5 mount pleasant beat The day was perfect with a little, but not too much, sunshine; some dampness in the air; tea and coffee on tap; scones in baskets, and jam and cream to the side. With red and white where-ever you looked and a special touch for Valentine s Day, a heart-shaped chocolate as you paid your entrance fee, the Mount Pleasant Red Cross Branch, excelled themselves with the perfect Garden Party held on 14th February 2017 at Glen Devon and more than a 100 people were tempted to venture out and enjoy the day. Sophie Thomson kept the attendees enthralled with her take on gardening and well-being. Did you know that a 30 minute workout in the Gym in your lycra is equal to 45 minutes in the garden, dressed in anyway that you like? Gardening is very therapeutic and can assist in your wellness, by lowering your blood pressure, and assist in keeping your diabetes under control, (at least that is what my family has experienced) amongst other things. (I personally think it is because it actually distracts you from your own worries, and I don t think that is a bad thing!) By growing your own fruit and vegetables you can convert food miles into food metres, create your own compost which feeds the soil, and thus aid the storing of carbon; and that can happen with things other than trees. One teaspoon of soil is home to the same number of creatures as there is population in Australia. Now that s a crowd! Trees can be utilised for shade in summer, and with clever planting can assist in the temperature control in your home by shading where necessary during the hotter months but allowing the sun to filter through the windows during the cooler months. Sophie s enthusiasm enraptures the listener, and her knowledge of plants is vast. Even if one isn t a gardener it is enjoyable to sit back and admire someone who is so giving of her skill. At the end of her session she checks on what you have heard and gives a prize for correct answers to selected questions. Quite a few people ventured home with lovely organic products to try. The Mount Pleasant Men s Shed were present once more, just reminding people that their shed is almost complete. Their Valentine raffle tempted a few of the attendees, as did the walnuts that were on offer. The stalls had lovely items on offer, Linen from Murray Bridge, Pottery from Jo Dennis, and the Red Cross stall with cakes and goodies as well as a mish-mash of items to entice one. This year there was a Silent Auction, with the person who bid the most, taking away a lovely cloche hat you may just see that hat on a certain person s head in the not too distant future (at least within the year!). The raffle prizes gave food for thought for the winners who could choose any item of their desire. All in all, what a beautiful day Paula Bartsch Roving Correspondent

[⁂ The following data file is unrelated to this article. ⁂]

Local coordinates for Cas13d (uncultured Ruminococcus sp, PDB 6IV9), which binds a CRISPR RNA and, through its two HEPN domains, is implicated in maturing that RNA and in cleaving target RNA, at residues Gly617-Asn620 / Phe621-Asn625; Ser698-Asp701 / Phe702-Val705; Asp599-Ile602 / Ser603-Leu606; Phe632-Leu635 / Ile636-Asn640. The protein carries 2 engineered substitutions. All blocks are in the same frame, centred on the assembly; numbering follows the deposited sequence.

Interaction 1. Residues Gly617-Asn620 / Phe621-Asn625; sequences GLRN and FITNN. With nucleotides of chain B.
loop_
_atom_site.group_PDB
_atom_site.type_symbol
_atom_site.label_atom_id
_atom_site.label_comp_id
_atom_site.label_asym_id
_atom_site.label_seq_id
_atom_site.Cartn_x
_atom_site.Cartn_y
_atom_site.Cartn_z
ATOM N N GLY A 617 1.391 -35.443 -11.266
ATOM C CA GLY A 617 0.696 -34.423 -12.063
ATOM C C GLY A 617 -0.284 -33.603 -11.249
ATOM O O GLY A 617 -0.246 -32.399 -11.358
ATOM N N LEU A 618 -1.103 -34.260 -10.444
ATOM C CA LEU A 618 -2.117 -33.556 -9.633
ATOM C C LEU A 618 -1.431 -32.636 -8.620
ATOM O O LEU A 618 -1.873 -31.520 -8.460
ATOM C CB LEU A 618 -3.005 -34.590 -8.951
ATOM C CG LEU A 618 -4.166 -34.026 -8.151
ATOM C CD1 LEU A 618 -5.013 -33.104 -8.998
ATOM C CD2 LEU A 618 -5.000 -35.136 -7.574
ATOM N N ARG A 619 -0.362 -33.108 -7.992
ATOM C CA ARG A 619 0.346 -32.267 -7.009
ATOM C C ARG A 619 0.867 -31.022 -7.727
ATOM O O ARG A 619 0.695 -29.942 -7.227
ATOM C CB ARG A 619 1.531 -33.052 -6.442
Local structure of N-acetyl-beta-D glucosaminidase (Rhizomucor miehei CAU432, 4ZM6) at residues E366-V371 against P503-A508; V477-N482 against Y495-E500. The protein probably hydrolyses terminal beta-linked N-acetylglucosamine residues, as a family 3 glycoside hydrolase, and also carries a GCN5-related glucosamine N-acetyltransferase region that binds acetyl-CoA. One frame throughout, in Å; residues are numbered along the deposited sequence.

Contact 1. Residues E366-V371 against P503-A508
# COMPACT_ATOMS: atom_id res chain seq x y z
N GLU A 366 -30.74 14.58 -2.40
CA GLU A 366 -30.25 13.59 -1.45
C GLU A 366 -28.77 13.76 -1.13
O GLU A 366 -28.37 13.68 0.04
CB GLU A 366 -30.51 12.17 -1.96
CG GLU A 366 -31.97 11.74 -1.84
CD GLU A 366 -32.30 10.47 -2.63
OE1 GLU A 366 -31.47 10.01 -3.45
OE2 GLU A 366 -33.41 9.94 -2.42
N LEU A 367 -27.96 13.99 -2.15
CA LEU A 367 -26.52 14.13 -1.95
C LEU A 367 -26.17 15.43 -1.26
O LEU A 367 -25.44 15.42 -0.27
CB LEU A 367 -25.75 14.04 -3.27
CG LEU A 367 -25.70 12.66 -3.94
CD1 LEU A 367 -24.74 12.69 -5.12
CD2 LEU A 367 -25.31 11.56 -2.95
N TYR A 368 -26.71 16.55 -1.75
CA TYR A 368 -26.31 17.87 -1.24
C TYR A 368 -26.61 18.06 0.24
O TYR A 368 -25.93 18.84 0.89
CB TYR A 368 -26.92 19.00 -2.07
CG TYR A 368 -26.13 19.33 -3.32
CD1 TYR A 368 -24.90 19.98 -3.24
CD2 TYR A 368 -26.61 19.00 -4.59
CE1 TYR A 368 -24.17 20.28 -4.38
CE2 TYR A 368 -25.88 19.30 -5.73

6 mount pleasant beat 6 Mount Barker Courier and Onkaparinga and Gumeracha Advertiser (SA : ), Friday 17 Sep 1897, page 3 DISTRICT GEOGRAPHY. Q. How would you reach Mount Pleasant? A. If you have a bike and are starting from Mount Barker make for Balhannah, then you have a fine clear run through Oakbank, Woodside, Charleston, Mount Torrens, and to the corner of Blumberg. Q. In case you have not got a bike, what are you to do? A. Get one. Q. What is it that strikes a stranger on entering Mount Pleasant? A. A brick if he doesn't behave himself. Q. Anything else? A. The clean and prosperous look of the township. Q. What is one of the things for which Mount Pleasant is noted? A. For its annual show, which for years past has entered into friendly rivalry with that of Mount Barker for the proud position of being the best country exhibition in the province. Q. What of the secretary? A. He jogged over to the West for a time, but has now jogged back and will find when he takes the reins again that he left things running so smoothly that they jogged along merrily, but everyone is glad to have J.O.G. back. Q. Isn't there a race meeting held there? A. Yes, on the pretty little course belonging to Mr. G. Phillis. This has only lately been revived, but is already growing in importance, and, being held in the centre of a sport loving community, it should act as a feeder for like events in the district. Q. What recent improvement has there been made at Mount Pleasant? A. The erection of lamps in the street, which enable and people to steer their devious course in comparative safety after a protracted discussion on the relative merits of Shropshires and merinos. Q. What does Mount Pleasant want to complete its happiness? A. A railway to Balhannah, but it will have to wait a bit. Q. What does it want this railway for? A. To go to the Onkaparinga Races and other things. Q. For what else? A. To get back from the Onkaparinga Races and other things. Q. What has prevented the building of this railway? A. Vested interests and pure cussedness. Q. Are there any single-taxers at Mount Pleasant? A. There are. Q. Is there anyone named Melrose there? A. Rather, and don't the Pleasant people know it when anything is required for the furtherance of the interests of the district. Q. What is another well-known name at Mount Pleasant? A. That of Giles, name which is connected with many industries. Q. What are the productions of Mount Pleasant? A. Wool, butter, wool, bricks, wool, pigs, and wool. Q. Can you give me an estimate of the amount that would be saved by the inhabitants of Mount Pleasant by the adoption of the free breakfast table? A. Ask Hourigan, M.P., or Frank Thomson. Q. Is there any probability of Mount Pleasant bringing out a local candidate at the next general election? A. Hush! This matter is to be kept dark. Q. Has there been any gold found at Mount Pleasant? A. Certainly; have you never heard of the Mount Pleasant diggings, and doesn't the Blumberg field extend up to its back door? Q. What are the imports? A. Stock for the monthly sale. Q. What are the exports? A. Stock from the monthly sale. Q. What place near here is suitable for a beginner to practice back-pedalling on the bike? A. Cook's Hill. Q. Is there any river at Mount Pleasant? A. There is, the Torrens, but the services of a guide are necessary if you wish to inspect it. Paula Bartsch Historian Do you have a copy of 'The Quiet Waters By' that you no longer have any use for? It s no longer available from The Barossa Council, and the History Room would be glad of some extras. Please contact Paula via: